Preseason Functional Test Scores Are Associated With Future Sports Injury in Female Collegiate Athletes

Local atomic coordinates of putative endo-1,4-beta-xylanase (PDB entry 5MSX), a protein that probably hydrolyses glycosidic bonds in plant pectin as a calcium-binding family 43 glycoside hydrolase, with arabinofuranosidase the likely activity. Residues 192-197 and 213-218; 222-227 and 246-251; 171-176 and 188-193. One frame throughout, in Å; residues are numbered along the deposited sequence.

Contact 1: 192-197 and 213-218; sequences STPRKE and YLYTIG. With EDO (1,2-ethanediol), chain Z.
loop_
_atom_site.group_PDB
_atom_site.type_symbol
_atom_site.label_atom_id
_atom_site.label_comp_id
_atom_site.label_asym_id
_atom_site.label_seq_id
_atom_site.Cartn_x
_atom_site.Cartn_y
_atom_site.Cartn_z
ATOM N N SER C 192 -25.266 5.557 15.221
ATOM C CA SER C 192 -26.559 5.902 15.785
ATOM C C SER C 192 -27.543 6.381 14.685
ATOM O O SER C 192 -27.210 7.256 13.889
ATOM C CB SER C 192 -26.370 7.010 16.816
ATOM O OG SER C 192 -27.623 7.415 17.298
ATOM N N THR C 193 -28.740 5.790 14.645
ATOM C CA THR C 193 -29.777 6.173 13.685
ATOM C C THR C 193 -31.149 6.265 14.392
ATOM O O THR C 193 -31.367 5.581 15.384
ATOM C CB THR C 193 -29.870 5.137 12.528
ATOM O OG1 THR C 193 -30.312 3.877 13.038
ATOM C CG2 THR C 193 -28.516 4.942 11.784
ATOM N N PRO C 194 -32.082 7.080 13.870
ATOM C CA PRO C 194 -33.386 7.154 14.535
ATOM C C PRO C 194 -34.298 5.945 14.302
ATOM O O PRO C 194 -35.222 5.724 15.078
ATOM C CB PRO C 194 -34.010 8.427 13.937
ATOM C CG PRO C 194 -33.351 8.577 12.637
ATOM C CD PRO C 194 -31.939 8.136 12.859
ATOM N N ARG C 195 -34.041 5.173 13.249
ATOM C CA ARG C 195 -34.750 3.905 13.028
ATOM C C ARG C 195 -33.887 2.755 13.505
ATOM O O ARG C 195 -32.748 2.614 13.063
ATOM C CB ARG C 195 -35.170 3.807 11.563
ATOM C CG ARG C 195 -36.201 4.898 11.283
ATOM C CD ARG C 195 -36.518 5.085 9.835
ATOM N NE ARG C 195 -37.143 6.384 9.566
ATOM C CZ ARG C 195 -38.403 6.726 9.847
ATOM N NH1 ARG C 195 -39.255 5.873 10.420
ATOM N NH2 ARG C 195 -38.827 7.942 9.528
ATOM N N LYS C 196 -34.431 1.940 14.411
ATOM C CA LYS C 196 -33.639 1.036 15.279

Brumitt, J, Heiderscheit, B, Manske, R, Niemuth, PE, Mattocks, A, and Rauh, MJ. Preseason functional test scores are associated with future sports injury in female collegiate athletes. J Strength Cond Res 32(6): 1692–1701, 2018—Recent prospective cohort studies have reported preseason functional performance test (FPT) measures and associations with future risk of injury; however, the findings associated with these studies have been equivocal. The purpose of this study was to determine the ability of a battery of FPTs as a preseason screening tool to identify female Division III (D III) collegiate athletes who may be at risk for a noncontact time-loss injury to the lower quadrant (LQ = low back and lower extremities). One hundred six female D III athletes were recruited for this study. Athletes performed 3 FPTs: standing long jump (SLJ), single-leg hop (SLH) for distance, and the lower extremity functional test (LEFT). Time-loss sport-related injuries were tracked during the season. Thirty-two (24 initial and 8 subsequent) time-loss LQ injuries were sustained during the study. Ten of the 24 initial injuries occurred at the thigh and knee. At-risk athletes with suboptimal FPT measures (SLJ ≤79% ht; (B) SLH ≤64% ht; LEFT ≥118 seconds) had significantly greater rates of initial (7.2 per 1,000 athletic exposures [AEs]) and total (7.6 per 1,000 AEs) time-loss thigh or knee injuries than the referent group (0.9 per 1,000 AEs; 1.0 per 1,000 AEs, respectively). At-risk athletes were 9 times more likely to experience a thigh or knee injury (odds ratio [OR] = 9.7, confidence interval [CI]: 2.3–39.9; p = 0.002) than athletes in the referent group. At-risk athletes with a history of LQ sports injury and lower off-season training habits had an 18-fold increased risk of a time-loss thigh or knee injury during the season (adjusted OR = 18.7, CI: 3.0–118.1; p = 0.002). This battery of FPTs appears useful as a tool for identifying female D III athletes at risk of an LQ injury, especially to the thigh or knee region.